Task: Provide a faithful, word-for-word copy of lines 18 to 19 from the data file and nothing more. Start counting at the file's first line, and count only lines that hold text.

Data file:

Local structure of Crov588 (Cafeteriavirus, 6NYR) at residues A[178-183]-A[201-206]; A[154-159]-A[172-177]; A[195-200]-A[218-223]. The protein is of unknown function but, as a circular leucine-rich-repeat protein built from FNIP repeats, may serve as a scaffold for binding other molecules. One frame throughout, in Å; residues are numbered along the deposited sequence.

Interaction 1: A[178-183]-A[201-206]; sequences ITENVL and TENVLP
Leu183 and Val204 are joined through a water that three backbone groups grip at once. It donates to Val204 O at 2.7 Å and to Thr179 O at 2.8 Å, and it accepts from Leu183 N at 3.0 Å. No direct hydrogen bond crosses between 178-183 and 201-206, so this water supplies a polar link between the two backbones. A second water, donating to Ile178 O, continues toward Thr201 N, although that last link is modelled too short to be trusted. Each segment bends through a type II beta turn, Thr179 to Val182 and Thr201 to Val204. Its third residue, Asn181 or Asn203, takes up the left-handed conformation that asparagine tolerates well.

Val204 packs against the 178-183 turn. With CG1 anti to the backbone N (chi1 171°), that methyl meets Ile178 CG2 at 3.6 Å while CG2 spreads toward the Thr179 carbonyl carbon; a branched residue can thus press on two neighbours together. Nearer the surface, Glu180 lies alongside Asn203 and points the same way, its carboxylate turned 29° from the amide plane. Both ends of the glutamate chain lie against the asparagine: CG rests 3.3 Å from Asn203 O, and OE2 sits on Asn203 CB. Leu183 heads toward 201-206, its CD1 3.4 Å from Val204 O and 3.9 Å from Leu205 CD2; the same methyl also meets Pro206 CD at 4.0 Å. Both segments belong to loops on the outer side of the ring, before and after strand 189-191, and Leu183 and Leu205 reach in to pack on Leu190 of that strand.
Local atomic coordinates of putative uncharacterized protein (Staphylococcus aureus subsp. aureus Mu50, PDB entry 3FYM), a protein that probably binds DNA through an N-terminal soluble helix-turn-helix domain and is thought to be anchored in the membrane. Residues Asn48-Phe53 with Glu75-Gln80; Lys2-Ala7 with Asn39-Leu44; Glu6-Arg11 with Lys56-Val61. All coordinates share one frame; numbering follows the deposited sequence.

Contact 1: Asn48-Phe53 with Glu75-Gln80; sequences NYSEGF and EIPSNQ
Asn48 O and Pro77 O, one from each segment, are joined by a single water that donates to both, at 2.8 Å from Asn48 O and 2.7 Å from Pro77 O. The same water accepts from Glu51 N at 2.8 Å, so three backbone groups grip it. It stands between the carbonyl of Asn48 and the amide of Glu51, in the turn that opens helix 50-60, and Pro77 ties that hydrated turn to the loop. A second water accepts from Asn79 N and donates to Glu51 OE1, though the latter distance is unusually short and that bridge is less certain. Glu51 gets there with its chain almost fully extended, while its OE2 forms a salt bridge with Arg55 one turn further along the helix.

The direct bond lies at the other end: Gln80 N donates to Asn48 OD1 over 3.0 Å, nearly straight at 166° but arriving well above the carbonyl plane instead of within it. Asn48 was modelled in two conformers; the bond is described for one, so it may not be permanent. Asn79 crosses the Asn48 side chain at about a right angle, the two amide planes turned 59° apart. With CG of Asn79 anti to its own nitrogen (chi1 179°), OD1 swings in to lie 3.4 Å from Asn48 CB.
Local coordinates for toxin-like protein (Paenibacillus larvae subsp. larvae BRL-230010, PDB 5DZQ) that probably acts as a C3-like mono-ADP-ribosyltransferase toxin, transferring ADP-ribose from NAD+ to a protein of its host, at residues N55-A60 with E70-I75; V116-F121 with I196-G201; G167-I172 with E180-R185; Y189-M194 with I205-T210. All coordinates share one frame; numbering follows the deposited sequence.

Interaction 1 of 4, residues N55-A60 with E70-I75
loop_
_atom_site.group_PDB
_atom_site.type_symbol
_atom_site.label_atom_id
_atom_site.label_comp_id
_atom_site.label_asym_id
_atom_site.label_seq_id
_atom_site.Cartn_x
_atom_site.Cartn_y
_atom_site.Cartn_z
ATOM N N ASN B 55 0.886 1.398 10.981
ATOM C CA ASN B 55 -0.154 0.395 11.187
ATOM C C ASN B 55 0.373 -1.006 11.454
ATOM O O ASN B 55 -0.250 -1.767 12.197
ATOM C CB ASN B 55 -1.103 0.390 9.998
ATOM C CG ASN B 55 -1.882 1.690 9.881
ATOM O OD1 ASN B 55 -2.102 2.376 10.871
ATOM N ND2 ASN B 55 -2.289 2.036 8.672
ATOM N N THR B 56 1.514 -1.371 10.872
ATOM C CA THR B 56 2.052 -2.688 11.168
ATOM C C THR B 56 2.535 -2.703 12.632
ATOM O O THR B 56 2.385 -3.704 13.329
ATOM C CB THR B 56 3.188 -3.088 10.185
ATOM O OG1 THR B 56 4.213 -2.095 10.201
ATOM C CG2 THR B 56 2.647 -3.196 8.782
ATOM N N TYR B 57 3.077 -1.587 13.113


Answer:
_atom_site.Cartn_x
_atom_site.Cartn_y